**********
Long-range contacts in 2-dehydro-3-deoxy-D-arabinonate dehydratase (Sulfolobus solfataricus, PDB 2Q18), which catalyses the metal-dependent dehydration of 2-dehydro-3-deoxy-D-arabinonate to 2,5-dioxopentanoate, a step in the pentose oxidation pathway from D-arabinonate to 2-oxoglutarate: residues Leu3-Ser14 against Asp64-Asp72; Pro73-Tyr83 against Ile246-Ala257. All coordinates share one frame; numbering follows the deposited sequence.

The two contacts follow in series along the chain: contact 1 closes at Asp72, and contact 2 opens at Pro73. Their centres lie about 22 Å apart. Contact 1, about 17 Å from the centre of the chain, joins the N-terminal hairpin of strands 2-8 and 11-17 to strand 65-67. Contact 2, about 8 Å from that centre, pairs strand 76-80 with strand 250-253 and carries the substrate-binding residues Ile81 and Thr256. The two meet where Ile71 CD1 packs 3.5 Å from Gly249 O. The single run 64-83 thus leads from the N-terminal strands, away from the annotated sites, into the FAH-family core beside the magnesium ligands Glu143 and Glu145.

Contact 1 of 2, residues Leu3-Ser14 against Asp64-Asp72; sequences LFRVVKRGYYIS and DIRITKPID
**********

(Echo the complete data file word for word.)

Long-range contacts in 2-dehydro-3-deoxy-D-arabinonate dehydratase (Sulfolobus solfataricus, PDB 2Q18), which catalyses the metal-dependent dehydration of 2-dehydro-3-deoxy-D-arabinonate to 2,5-dioxopentanoate, a step in the pentose oxidation pathway from D-arabinonate to 2-oxoglutarate: residues Leu3-Ser14 against Asp64-Asp72; Pro73-Tyr83 against Ile246-Ala257. All coordinates share one frame; numbering follows the deposited sequence.

The two contacts follow in series along the chain: contact 1 closes at Asp72, and contact 2 opens at Pro73. Their centres lie about 22 Å apart. Contact 1, about 17 Å from the centre of the chain, joins the N-terminal hairpin of strands 2-8 and 11-17 to strand 65-67. Contact 2, about 8 Å from that centre, pairs strand 76-80 with strand 250-253 and carries the substrate-binding residues Ile81 and Thr256. The two meet where Ile71 CD1 packs 3.5 Å from Gly249 O. The single run 64-83 thus leads from the N-terminal strands, away from the annotated sites, into the FAH-family core beside the magnesium ligands Glu143 and Glu145.

Contact 1 of 2, residues Leu3-Ser14 against Asp64-Asp72; sequences LFRVVKRGYYIS and DIRITKPID